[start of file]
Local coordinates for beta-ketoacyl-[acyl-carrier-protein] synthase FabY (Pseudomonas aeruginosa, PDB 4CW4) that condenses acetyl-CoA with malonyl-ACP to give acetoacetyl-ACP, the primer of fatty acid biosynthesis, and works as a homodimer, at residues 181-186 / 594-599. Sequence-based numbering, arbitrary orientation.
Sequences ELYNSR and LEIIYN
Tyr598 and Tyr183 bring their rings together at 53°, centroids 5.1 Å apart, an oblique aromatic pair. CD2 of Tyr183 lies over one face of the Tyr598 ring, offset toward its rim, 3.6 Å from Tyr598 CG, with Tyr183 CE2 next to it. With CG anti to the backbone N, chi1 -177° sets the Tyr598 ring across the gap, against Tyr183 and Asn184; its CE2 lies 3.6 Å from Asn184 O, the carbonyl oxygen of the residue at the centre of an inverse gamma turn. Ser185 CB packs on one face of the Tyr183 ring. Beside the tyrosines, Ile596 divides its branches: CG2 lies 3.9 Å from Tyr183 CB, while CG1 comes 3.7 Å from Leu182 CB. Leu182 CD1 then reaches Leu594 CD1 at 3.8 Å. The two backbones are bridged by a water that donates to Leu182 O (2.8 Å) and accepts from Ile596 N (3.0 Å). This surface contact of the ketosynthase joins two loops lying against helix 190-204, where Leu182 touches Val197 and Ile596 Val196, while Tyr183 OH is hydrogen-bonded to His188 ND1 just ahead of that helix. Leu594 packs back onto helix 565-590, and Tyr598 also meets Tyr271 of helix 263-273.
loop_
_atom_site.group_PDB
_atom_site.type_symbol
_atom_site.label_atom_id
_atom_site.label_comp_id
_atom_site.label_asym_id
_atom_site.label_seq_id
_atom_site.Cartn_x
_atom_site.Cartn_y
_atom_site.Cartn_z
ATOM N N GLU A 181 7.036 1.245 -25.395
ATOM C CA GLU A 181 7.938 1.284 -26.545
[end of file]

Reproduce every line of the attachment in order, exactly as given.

Local coordinates for beta-ketoacyl-[acyl-carrier-protein] synthase FabY (Pseudomonas aeruginosa, PDB 4CW4) that condenses acetyl-CoA with malonyl-ACP to give acetoacetyl-ACP, the primer of fatty acid biosynthesis, and works as a homodimer, at residues 181-186 / 594-599. Sequence-based numbering, arbitrary orientation.
Sequences ELYNSR and LEIIYN
Tyr598 and Tyr183 bring their rings together at 53°, centroids 5.1 Å apart, an oblique aromatic pair. CD2 of Tyr183 lies over one face of the Tyr598 ring, offset toward its rim, 3.6 Å from Tyr598 CG, with Tyr183 CE2 next to it. With CG anti to the backbone N, chi1 -177° sets the Tyr598 ring across the gap, against Tyr183 and Asn184; its CE2 lies 3.6 Å from Asn184 O, the carbonyl oxygen of the residue at the centre of an inverse gamma turn. Ser185 CB packs on one face of the Tyr183 ring. Beside the tyrosines, Ile596 divides its branches: CG2 lies 3.9 Å from Tyr183 CB, while CG1 comes 3.7 Å from Leu182 CB. Leu182 CD1 then reaches Leu594 CD1 at 3.8 Å. The two backbones are bridged by a water that donates to Leu182 O (2.8 Å) and accepts from Ile596 N (3.0 Å). This surface contact of the ketosynthase joins two loops lying against helix 190-204, where Leu182 touches Val197 and Ile596 Val196, while Tyr183 OH is hydrogen-bonded to His188 ND1 just ahead of that helix. Leu594 packs back onto helix 565-590, and Tyr598 also meets Tyr271 of helix 263-273.
loop_
_atom_site.group_PDB
_atom_site.type_symbol
_atom_site.label_atom_id
_atom_site.label_comp_id
_atom_site.label_asym_id
_atom_site.label_seq_id
_atom_site.Cartn_x
_atom_site.Cartn_y
_atom_site.Cartn_z
ATOM N N GLU A 181 7.036 1.245 -25.395
ATOM C CA GLU A 181 7.938 1.284 -26.545